Understanding Permits

 

Resource Uploads: 

Visiting a Construction Site

This online workshop was designed to help the MWW volunteer prepare for their first visit to a construction site. To complete the lesson, you should review the section titled "Evaluating a Site" in the MWW workbook. We highly recommend watching the DVD titled, "A brief History of Permit Non-Compliance," narrated by Drew Koslow. This DVD should be included with your MWW workbook. If not, please ask your Riverkeeper for a copy of the DVD.

MWW Site Visit

Resource Uploads: 

Resource Links

 

North Carolina Division of Land Resources Regional Office Erosion and Sediment Control Programs
http://www.dlr.enr.state.nc.us/pages/sedimentlocalprograms.html
Click on Local Program Contact Information

North Carolina Sedimentation Control Commission meeting agendas
http://www.dlr.enr.state.nc.us/scc.html

From this site http://www.dlr.enr.state.nc.us/pages/links.htm the following information can be found:

Erosion and Sedimentation Control

Stream Classification
• North Carolina Division of Water Quality - Environmental Sensitivity Maps by County
• North Carolina Division of Water Quality - North Carolina Water bodies Reports

Precipitation Data
• NOAA's National Weather Service Hydrometeorological Design Studies Center
• NOAA's Precipitation Frequency Data Server

Erosion and Sedimentation Control - Associations
• American Academy of Environmental Engineers
• American Society of Civil Engineers
• CPESC, Inc.
• International Erosion Control Association
• Institute of Professional Environmental Practice
• National Association of Environmental Managers
• National Association of Environmental Professionals
• North Carolina Board of Examiners for Engineers and Land Surveyors
• National Association of Soil and Water Conservation Districts
• Soil Science Society of America
• Soil and Water Conservation Society


Erosion and Sediment Control - Other resources
• American Society of Civil Engineers - Storm water best management practices
• Land Surveyor Reference Page
• National Society of Consulting Soil Scientists, Inc. (NCSS) -  soil science links
• North Carolina County Geographic Information System (GIS) data - see especially RAMONA
• North Carolina State University - BAE Storm water Engineering Group
• North Carolina State University - Department of Soil Science
• State Climate Office of North Carolina - Primary source for North Carolina weather and climate information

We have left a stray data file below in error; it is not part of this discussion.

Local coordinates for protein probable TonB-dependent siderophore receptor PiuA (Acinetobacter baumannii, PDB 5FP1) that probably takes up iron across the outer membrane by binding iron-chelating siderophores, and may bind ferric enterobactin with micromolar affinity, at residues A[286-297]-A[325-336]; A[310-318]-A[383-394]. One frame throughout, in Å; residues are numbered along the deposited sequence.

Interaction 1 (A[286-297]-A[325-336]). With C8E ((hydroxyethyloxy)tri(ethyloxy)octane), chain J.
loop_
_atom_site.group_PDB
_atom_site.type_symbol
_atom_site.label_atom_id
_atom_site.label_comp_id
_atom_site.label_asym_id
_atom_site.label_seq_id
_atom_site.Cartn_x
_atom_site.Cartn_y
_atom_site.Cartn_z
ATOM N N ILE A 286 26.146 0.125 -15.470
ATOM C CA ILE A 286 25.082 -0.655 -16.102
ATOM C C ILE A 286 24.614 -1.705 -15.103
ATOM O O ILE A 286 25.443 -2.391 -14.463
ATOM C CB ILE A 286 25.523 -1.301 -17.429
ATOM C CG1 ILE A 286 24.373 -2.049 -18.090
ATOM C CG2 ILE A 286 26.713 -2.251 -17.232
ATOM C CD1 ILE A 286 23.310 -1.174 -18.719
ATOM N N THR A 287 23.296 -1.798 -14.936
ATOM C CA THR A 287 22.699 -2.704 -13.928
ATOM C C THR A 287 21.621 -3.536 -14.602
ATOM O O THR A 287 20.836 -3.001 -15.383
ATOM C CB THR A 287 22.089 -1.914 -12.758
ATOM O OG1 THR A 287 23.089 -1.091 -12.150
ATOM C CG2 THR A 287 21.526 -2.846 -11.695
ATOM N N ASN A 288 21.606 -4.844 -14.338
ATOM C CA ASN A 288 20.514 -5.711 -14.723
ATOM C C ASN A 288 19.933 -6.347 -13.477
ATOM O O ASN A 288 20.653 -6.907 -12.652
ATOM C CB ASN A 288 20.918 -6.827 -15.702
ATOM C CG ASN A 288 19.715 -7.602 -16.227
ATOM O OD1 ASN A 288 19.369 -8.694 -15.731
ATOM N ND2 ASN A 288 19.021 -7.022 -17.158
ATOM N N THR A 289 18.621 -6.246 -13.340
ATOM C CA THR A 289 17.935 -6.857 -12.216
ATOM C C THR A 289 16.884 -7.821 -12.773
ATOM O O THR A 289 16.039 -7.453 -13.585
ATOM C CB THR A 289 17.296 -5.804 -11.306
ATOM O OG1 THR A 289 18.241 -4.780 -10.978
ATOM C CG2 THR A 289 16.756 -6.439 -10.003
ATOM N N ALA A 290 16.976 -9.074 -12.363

• Storm water (North Carolina State University)
 Water Resources Research Institute (WRII) of The University of North Carolina

 

Low Impact Development
Low Impact Development is a comprehensive land planning and engineering design approach with a goal of maintaining and enhancing the pre-development hydrologic regime of urban and developing watersheds.


www.lid-stormwater.net


www.lowimpactdevelopment.org


www.epa.gov/owow/nps/lid/stormwater_hq/

Stormwater
The North Carolina Division of Water Quality Stormwater Permitting Unit currently administers the state stormwater management program and the federal NPDES stormwater management program.  http://h2o.enr.state.nc.us/su/index.htm


The North Carolina Stormwater BMP Manual is not a rule or law but represents what the Division believes to be the best way to meet the state’s water quality rules and laws.  The issue of the Division’s flexibility to rely on different management practices or deviations from those in this manual is thoroughly discussed in Chapter 1.  Although many changes were made to the manual as a result of comments received, many comments did not result in a change.  Although many of them may have led to an improved document, the resources needed to perform the analyses to make permanent and statewide recommendations for change were unfortunately not available.  We encourage the public to continue to submit recommendations and especially supporting evidence of improvements that they believe are needed.  Please submit recommendations to either Kelly Johnson,
Kelly.p.Johnson@ncmail.net or Boyd DeVane, Boyd.devane@ncmail.net.


North Carolina Stormwater Manual
http://h2o.enr.state.nc.us/su/bmp_manual.htm


NPDES Stormwater Discharge Permit for Construction Activities Fact Sheet
http://www.cicacenter.org/pdf/NCPermitFactSheet.pdf


DENR Regional Office Contact Information
http://h2o.enr.state.nc.us/lab/regions.htm


Links of Interest
http://h2o.enr.state.nc.us/su/Links.htm


Division of Water Quality Stormwater Contacts
http://h2o.enr.state.nc.us/su/
Click on “About the Stormwater Permitting Unit – Contact Information”

Phase II Stormwater map
http://h2o.enr.state.nc.us/su/documents/PhaseII_Update_Map.pdf

Alabama Links

 
 

Enforcement Contacts - Alabama

STATE ENFORCEMENT CONTACTS

In Alabama, EPA delegates administration of the Clean Water Act to the Alabama Department of Environmental Management (ADEM) which administers the NPDES program and is the primary permitting authority.